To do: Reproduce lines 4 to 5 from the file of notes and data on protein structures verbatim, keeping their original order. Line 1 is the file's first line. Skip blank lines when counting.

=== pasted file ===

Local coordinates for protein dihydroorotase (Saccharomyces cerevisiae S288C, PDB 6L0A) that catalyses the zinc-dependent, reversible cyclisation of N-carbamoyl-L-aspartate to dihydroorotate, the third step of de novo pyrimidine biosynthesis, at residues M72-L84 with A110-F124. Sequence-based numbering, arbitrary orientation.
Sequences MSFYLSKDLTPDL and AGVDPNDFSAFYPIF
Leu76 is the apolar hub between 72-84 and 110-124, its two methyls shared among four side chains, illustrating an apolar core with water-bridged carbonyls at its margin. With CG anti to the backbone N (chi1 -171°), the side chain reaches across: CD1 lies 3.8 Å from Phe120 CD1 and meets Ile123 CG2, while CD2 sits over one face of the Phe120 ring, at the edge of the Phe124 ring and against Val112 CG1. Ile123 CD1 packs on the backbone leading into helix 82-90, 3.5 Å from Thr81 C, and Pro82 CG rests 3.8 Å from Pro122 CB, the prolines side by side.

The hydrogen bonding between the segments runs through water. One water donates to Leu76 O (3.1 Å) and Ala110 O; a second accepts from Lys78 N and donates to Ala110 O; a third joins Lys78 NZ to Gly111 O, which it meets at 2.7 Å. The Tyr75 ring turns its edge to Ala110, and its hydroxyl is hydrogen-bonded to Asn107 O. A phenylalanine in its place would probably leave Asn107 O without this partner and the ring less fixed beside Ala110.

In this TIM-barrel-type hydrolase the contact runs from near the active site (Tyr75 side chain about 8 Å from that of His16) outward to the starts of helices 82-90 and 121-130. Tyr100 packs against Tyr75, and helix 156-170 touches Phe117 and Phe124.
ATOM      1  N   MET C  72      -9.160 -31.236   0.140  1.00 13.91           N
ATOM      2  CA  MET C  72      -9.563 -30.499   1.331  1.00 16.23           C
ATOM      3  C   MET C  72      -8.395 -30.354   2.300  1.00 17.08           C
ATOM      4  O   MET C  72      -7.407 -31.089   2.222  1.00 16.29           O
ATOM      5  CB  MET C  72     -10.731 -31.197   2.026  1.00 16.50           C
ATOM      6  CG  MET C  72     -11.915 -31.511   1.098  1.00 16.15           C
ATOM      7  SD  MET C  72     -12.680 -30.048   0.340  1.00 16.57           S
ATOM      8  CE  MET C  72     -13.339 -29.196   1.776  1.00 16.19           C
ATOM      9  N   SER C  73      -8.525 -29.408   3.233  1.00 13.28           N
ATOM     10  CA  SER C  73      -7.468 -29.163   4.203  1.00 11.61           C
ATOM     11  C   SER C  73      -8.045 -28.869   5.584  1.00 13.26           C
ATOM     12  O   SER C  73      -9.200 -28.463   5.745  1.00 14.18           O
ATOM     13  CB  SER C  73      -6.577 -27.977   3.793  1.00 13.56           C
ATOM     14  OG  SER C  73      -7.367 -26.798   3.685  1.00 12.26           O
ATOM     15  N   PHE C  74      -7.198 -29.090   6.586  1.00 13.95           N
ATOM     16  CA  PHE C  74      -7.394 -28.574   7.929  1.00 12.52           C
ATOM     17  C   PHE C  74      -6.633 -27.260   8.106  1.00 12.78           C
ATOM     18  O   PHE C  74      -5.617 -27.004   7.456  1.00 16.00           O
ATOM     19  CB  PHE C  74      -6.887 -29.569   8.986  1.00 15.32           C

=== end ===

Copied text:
The hydrogen bonding between the segments runs through water. One water donates to Leu76 O (3.1 Å) and Ala110 O; a second accepts from Lys78 N and donates to Ala110 O; a third joins Lys78 NZ to Gly111 O, which it meets at 2.7 Å. The Tyr75 ring turns its edge to Ala110, and its hydroxyl is hydrogen-bonded to Asn107 O. A phenylalanine in its place would probably leave Asn107 O without this partner and the ring less fixed beside Ala110.

In this TIM-barrel-type hydrolase the contact runs from near the active site (Tyr75 side chain about 8 Å from that of His16) outward to the starts of helices 82-90 and 121-130. Tyr100 packs against Tyr75, and helix 156-170 touches Phe117 and Phe124.